Read a PDF of our statement here.

Today, on behalf of Ronald Chisom, Marie Bookman, and the Urban League of Louisiana, the NAACP Legal Defense and Educational Fund, Inc. (LDF), the law firm Cozen O’Connor, and Louisiana civil rights attorneys, William Quigley, Ronald Wilson, and John Adcock, filed an opposition to Louisiana Attorney General Jeff Landry’s motion to dissolve the Consent Decree in the landmark Chisom litigation (known as the “Chisom Consent Decree”).

The Chisom Consent Decree was adopted by a federal court in 1992 to ensure that Black voters in the state have an equal opportunity to elect candidates of their choice to the Louisiana Supreme Court. Before advocates filed the Chisom lawsuit, no Black person had ever been elected to the Louisiana Supreme Court. The decree, issued following the landmark 1991 United States Supreme Court ruling in Chisom v. Roemer, provided a remedy for racial vote dilution in Louisiana’s election of its state Supreme Court justices, by ordering a new map that contained a district comprised of a majority of Black voters anchored in Orleans Parish. The case has its roots in Louisiana’s long history of discrimination in access to the judicial branch.

As a direct result of the Consent Decree, Black voters in Orleans Parish have successfully elected candidates of their choice to the Louisiana Supreme Court: Justice Revius O. Ortique Jr. (1992-1994); Chief Justice Bernette J. Johnson (1994-2020); and Justice Piper D. Griffin (2020-present).

“As an original plaintiff, I brought suit because Louisiana’s Supreme Court was an all-white body and because the system denied Black voters — including those in Orleans Parish, which then and now has a sizeable Black population — the ability to elect their candidates of choice,” said Ronald Chisom. “Because of the Consent Decree, Black voters have been able to have a justice of their choice on the Supreme Court. It’s true that some things have changed between then and now; but systemic racism still exists and not nearly enough has happened to make the Consent Decree unnecessary.”

“The Chisom Decree is an essential tool for maintaining the bare minimum of inclusivity that Black voters are due on Louisiana’s Supreme Court,” said LDF Deputy Director of Litigation Leah Aden. “Quite simply, the decree has worked, and is still needed today given the concerning levels of racially polarized voting patterns and continued racial discrimination in Louisiana.”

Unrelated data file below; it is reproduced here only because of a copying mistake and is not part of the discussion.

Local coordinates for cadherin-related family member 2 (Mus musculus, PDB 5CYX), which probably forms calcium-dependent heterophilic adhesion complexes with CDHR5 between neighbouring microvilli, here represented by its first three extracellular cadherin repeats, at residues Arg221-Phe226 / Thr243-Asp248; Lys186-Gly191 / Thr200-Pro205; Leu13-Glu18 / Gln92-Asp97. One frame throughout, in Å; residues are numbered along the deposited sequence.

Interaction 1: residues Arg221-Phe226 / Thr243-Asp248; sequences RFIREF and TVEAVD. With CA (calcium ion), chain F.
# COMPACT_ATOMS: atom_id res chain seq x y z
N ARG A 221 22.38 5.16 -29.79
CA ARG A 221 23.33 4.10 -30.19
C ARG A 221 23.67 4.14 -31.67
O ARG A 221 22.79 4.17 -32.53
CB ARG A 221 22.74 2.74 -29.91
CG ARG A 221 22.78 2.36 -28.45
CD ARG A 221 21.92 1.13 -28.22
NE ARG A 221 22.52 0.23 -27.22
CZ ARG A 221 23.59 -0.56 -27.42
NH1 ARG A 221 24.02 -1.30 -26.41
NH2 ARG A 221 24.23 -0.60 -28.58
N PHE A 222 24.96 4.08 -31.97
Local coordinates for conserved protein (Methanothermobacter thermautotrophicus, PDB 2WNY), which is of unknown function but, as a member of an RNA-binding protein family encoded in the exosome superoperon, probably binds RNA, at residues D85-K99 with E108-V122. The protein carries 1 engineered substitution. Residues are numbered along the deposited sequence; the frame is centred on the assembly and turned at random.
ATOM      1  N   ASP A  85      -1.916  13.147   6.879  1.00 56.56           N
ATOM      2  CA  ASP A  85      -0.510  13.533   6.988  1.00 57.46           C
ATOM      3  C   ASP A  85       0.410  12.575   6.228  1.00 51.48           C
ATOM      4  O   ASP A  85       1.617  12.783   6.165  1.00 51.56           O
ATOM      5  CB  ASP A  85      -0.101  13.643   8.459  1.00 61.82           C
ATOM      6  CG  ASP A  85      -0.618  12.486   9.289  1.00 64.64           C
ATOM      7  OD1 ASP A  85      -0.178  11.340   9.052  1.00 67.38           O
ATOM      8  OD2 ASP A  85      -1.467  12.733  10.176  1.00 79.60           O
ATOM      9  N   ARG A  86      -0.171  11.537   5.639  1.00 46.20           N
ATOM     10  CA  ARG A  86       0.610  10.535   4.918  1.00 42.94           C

The State does not come close to satisfying its burden of demonstrating that the remedy it seeks—the complete dissolution of the Consent Decree—is warranted. It presents no evidence of changed circumstances that would support disturbing the decree and it has not shown that the fundamental purpose of the decree has been satisfied. In fact, the State has not even attempted to show that, absent the decree, there would not be an immediate return to a violation of the Voting Rights Act or the Constitution that necessitated the decree.

“The right to vote is sacred.  We must remain vigilant and steadfast in our defense of that right,” said longtime Louisiana civil rights attorney Ron Wilson. “Towards that end, we are filing an opposition to prevent the dissolution of the Consent Decree which gave life to Louisiana’ s only African American Supreme Court Judicial District.”

“The State has not given any compelling legal or factual reasons for dissolving the Consent Decree,” said Cozen O’Connor Partner Michael B. de Leeuw.  “On the other hand, there are a number of clear and compelling reasons for the Consent Decree to remain in place and protect the hard-won rights of Louisianans.”

“It’s vital that we do not let our state’s Supreme Court become less representative of the people it’s made to serve than it is already,” said President & CEO of the Urban League of Louisiana Judy Reese Morse. “The court decides cases with major ramifications for so many essential issues in our communities — from access to justice to health care to employment and so much more. It would be wrong to allow such a powerful institution to become less representative of Louisianans.”

Mr. Chisom and Ms. Bookman were original plaintiffs in the Chisom lawsuit and are continuing as plaintiffs in this action, joined by the Urban League of Louisiana.

On March 24, 2022, the Eastern District Court held arguments on the State’s Motion to Dissolve the Chisom Consent Decree. Read the transcript of the proceedings here. Following that hearing, on May 24, 2022, the Eastern District Court denied the State’s Motion to Dissolve the Chisom Consent Decree. The State has filed a notice of appeal to the Fifth Circuit Court of Appeals.


Founded in 1940, the NAACP Legal Defense and Educational Fund, Inc. (LDF) is the nation’s first civil and human rights law organization. LDF has been completely separate from the National Association for the Advancement of Colored People (NAACP) since 1957—although LDF was originally founded by the NAACP and shares its commitment to equal rights. LDF’s Thurgood Marshall Institute is a multidisciplinary and collaborative hub within LDF that launches targeted campaigns and undertakes innovative research to shape the civil rights narrative. In media attributions, please refer to us as the NAACP Legal Defense Fund or LDF. Follow LDF on Twitter, Instagram and Facebook.